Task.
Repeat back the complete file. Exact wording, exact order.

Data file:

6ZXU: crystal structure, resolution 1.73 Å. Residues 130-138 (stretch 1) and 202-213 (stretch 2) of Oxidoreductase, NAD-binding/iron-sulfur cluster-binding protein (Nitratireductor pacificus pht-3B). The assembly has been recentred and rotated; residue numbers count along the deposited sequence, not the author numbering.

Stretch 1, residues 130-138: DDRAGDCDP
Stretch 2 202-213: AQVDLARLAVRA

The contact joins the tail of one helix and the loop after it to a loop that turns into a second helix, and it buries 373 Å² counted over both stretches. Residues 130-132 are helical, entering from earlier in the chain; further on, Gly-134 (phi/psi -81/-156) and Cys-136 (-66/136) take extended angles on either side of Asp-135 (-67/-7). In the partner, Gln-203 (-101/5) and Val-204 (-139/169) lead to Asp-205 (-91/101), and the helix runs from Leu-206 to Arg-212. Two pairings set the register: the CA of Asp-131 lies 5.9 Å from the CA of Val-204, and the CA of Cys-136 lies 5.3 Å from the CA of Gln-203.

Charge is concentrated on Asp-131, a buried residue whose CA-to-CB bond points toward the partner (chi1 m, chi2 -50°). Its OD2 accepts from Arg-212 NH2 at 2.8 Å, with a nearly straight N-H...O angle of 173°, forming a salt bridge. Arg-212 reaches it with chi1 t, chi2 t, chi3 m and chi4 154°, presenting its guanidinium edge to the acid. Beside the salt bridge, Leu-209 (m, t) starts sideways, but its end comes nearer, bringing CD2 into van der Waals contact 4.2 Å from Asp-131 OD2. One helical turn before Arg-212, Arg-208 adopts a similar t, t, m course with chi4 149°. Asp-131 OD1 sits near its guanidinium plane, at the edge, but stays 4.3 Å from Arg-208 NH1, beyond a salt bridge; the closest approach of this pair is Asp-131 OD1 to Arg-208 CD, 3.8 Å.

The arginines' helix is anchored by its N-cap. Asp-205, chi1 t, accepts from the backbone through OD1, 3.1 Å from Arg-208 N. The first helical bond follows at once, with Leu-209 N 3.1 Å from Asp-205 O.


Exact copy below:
6ZXU: crystal structure, resolution 1.73 Å. Residues 130-138 (stretch 1) and 202-213 (stretch 2) of Oxidoreductase, NAD-binding/iron-sulfur cluster-binding protein (Nitratireductor pacificus pht-3B). The assembly has been recentred and rotated; residue numbers count along the deposited sequence, not the author numbering.

Stretch 1, residues 130-138: DDRAGDCDP
Stretch 2 202-213: AQVDLARLAVRA

The contact joins the tail of one helix and the loop after it to a loop that turns into a second helix, and it buries 373 Å² counted over both stretches. Residues 130-132 are helical, entering from earlier in the chain; further on, Gly-134 (phi/psi -81/-156) and Cys-136 (-66/136) take extended angles on either side of Asp-135 (-67/-7). In the partner, Gln-203 (-101/5) and Val-204 (-139/169) lead to Asp-205 (-91/101), and the helix runs from Leu-206 to Arg-212. Two pairings set the register: the CA of Asp-131 lies 5.9 Å from the CA of Val-204, and the CA of Cys-136 lies 5.3 Å from the CA of Gln-203.

Charge is concentrated on Asp-131, a buried residue whose CA-to-CB bond points toward the partner (chi1 m, chi2 -50°). Its OD2 accepts from Arg-212 NH2 at 2.8 Å, with a nearly straight N-H...O angle of 173°, forming a salt bridge. Arg-212 reaches it with chi1 t, chi2 t, chi3 m and chi4 154°, presenting its guanidinium edge to the acid. Beside the salt bridge, Leu-209 (m, t) starts sideways, but its end comes nearer, bringing CD2 into van der Waals contact 4.2 Å from Asp-131 OD2. One helical turn before Arg-212, Arg-208 adopts a similar t, t, m course with chi4 149°. Asp-131 OD1 sits near its guanidinium plane, at the edge, but stays 4.3 Å from Arg-208 NH1, beyond a salt bridge; the closest approach of this pair is Asp-131 OD1 to Arg-208 CD, 3.8 Å.

The arginines' helix is anchored by its N-cap. Asp-205, chi1 t, accepts from the backbone through OD1, 3.1 Å from Arg-208 N. The first helical bond follows at once, with Leu-209 N 3.1 Å from Asp-205 O.